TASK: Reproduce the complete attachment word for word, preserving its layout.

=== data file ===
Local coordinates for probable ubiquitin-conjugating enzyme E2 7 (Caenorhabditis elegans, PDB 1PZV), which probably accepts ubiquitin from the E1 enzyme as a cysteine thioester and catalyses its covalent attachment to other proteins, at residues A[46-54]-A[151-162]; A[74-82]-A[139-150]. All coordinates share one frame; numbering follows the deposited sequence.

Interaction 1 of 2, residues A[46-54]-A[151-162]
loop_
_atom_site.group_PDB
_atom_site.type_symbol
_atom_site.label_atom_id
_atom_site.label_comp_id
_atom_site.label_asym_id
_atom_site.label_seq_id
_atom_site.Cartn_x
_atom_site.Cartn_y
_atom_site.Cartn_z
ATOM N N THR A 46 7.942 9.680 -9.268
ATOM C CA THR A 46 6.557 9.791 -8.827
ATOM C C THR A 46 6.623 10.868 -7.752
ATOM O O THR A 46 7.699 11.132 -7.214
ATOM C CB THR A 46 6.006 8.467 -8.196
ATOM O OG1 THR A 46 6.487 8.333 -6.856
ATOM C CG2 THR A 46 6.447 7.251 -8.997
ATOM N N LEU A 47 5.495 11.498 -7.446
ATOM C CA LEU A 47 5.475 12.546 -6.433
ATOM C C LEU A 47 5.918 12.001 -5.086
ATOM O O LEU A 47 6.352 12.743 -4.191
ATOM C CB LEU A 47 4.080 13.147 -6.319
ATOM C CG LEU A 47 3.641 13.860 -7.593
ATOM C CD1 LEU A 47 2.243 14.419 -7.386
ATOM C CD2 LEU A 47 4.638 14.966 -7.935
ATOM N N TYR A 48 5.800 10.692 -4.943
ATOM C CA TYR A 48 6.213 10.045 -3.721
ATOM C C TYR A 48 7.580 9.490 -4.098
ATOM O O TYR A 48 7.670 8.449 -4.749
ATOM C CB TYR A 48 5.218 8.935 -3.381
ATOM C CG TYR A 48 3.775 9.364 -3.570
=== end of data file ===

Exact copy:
Local coordinates for probable ubiquitin-conjugating enzyme E2 7 (Caenorhabditis elegans, PDB 1PZV), which probably accepts ubiquitin from the E1 enzyme as a cysteine thioester and catalyses its covalent attachment to other proteins, at residues A[46-54]-A[151-162]; A[74-82]-A[139-150]. All coordinates share one frame; numbering follows the deposited sequence.

Interaction 1 of 2, residues A[46-54]-A[151-162]
loop_
_atom_site.group_PDB
_atom_site.type_symbol
_atom_site.label_atom_id
_atom_site.label_comp_id
_atom_site.label_asym_id
_atom_site.label_seq_id
_atom_site.Cartn_x
_atom_site.Cartn_y
_atom_site.Cartn_z
ATOM N N THR A 46 7.942 9.680 -9.268
ATOM C CA THR A 46 6.557 9.791 -8.827
ATOM C C THR A 46 6.623 10.868 -7.752
ATOM O O THR A 46 7.699 11.132 -7.214
ATOM C CB THR A 46 6.006 8.467 -8.196
ATOM O OG1 THR A 46 6.487 8.333 -6.856
ATOM C CG2 THR A 46 6.447 7.251 -8.997
ATOM N N LEU A 47 5.495 11.498 -7.446
ATOM C CA LEU A 47 5.475 12.546 -6.433
ATOM C C LEU A 47 5.918 12.001 -5.086
ATOM O O LEU A 47 6.352 12.743 -4.191
ATOM C CB LEU A 47 4.080 13.147 -6.319
ATOM C CG LEU A 47 3.641 13.860 -7.593
ATOM C CD1 LEU A 47 2.243 14.419 -7.386
ATOM C CD2 LEU A 47 4.638 14.966 -7.935
ATOM N N TYR A 48 5.800 10.692 -4.943
ATOM C CA TYR A 48 6.213 10.045 -3.721
ATOM C C TYR A 48 7.580 9.490 -4.098
ATOM O O TYR A 48 7.670 8.449 -4.749
ATOM C CB TYR A 48 5.218 8.935 -3.381
ATOM C CG TYR A 48 3.775 9.364 -3.570